There’s little to be said here that I haven’t said above – except one thing. No, Richard: priests who rape, assault and abuse and church bodies that protect them are not victims – of shifting standards or anything else. The only victims here are their victims. But if they were the victims of those standards, they would be your victims – casualties of everyone who holds (like me, most atheists and previously you) that churches’ standards are their truest relics. Be consistent.

In the book, Dawkins mentions one occasion when a teacher put a hand down his trousers at a prep school in Salisbury, and four others at Oundle, when he “had to fend off nocturnal visits to my bed from senior boys much larger and stronger than I was”. The Oundle incidents don’t seem to have bothered him. The prep school one did, but he still can’t bring himself to condemn it, partly because the kind of comparison his adult mind deploys is with the mass murders carried out by Genghis Khan in the 12th century. “Without condoning what was done, at least try to put on the goggles of the period and see it through those eyes,” he says. “I find it much harder to put on those goggles where we’re talking about the monstrous cruelty that went on in past times. It’s hard to think of that and to forgive using modern standards in the same way as it might be for the schoolmaster who touched me up but didn’t actually do me any physical violence.”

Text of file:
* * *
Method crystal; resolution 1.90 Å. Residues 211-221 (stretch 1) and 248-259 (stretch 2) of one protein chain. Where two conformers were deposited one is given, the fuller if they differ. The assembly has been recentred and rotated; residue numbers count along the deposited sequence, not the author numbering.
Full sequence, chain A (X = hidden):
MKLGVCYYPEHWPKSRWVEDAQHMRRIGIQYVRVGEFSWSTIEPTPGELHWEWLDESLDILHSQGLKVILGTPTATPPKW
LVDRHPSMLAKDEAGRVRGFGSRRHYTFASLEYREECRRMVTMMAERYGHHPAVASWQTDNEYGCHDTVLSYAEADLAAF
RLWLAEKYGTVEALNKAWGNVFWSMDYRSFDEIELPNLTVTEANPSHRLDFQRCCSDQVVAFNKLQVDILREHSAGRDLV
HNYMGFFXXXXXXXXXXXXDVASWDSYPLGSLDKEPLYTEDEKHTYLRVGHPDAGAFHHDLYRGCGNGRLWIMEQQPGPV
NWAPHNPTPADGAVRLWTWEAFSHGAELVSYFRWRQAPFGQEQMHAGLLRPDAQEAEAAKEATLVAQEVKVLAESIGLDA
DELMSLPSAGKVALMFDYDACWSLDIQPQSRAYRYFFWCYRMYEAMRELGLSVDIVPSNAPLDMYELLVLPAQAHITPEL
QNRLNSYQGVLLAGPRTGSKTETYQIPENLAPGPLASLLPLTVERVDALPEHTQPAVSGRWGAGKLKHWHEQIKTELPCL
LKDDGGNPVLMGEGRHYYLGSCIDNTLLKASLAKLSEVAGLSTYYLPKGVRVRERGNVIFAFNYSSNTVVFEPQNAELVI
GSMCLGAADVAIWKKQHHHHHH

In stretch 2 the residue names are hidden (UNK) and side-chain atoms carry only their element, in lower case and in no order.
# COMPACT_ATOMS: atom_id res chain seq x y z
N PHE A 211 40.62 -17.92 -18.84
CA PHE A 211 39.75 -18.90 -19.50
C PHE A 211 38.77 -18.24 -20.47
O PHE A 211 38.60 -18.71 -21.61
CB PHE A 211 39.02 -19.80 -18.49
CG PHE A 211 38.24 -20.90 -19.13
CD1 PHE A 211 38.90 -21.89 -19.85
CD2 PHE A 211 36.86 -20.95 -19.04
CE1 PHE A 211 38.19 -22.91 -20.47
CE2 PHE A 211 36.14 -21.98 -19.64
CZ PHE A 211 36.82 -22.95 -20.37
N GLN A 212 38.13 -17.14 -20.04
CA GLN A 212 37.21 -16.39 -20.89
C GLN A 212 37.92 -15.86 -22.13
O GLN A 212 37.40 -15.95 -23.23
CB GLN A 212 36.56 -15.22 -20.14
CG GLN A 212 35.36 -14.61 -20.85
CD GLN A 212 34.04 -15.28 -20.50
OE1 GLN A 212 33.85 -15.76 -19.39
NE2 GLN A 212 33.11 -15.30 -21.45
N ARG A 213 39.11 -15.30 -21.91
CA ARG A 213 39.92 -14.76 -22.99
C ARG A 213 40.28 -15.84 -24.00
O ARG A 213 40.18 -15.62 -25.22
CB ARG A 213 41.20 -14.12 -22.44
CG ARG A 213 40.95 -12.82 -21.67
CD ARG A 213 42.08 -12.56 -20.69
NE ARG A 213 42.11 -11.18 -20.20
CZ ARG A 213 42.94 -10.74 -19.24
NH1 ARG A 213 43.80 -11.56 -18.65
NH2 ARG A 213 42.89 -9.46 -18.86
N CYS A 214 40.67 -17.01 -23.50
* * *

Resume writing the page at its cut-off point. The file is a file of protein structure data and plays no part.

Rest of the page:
I’ve seen recourse to non-violence like this elsewhere from Dawkins, when he insisted Elevator Guy did nothing wrong because his conduct involved ‘just words’ and not a physical attack. The relevant ‘nocturnal visits’, while we don’t know details, sound for one thing very much like attempted rapes (or else assaults which might easily have led to rape) – that, and in any case the fact they needed ‘fending off’, makes them violent. Regardless, though: boundaries of consent and bodily autonomy exist, and matter, whether or not violence is carried out.

None of this is to say Dawkins must feel traumatised by what was done to him – people can feel how they want about what happens to them, dealing with it how they want, and this is more true of serious transgressions rather than less. But what he’s said isn’t just that.

Calling molestation ‘mild’, proffering only tepid condemnation, asking abusers not be lumped together – as if not raping or killing, and not doing ‘lasting damage’ made some of them excusable – is not a personal statement of feeling, it’s a generalised prescription about how we treat assault. The extent of emotional harm done doesn’t affect whether something, groping specifically, constitutes assault and abuse. Personal feeling doesn’t matter here: standards of consent and autonomy do.

These, through his statements on molestation, are what Dawkins threatens – what, ultimately, he surrenders. Courtney Caldwell, of the Cult of Courtney blog, has called on him via petition to retract them. I recommend you sign.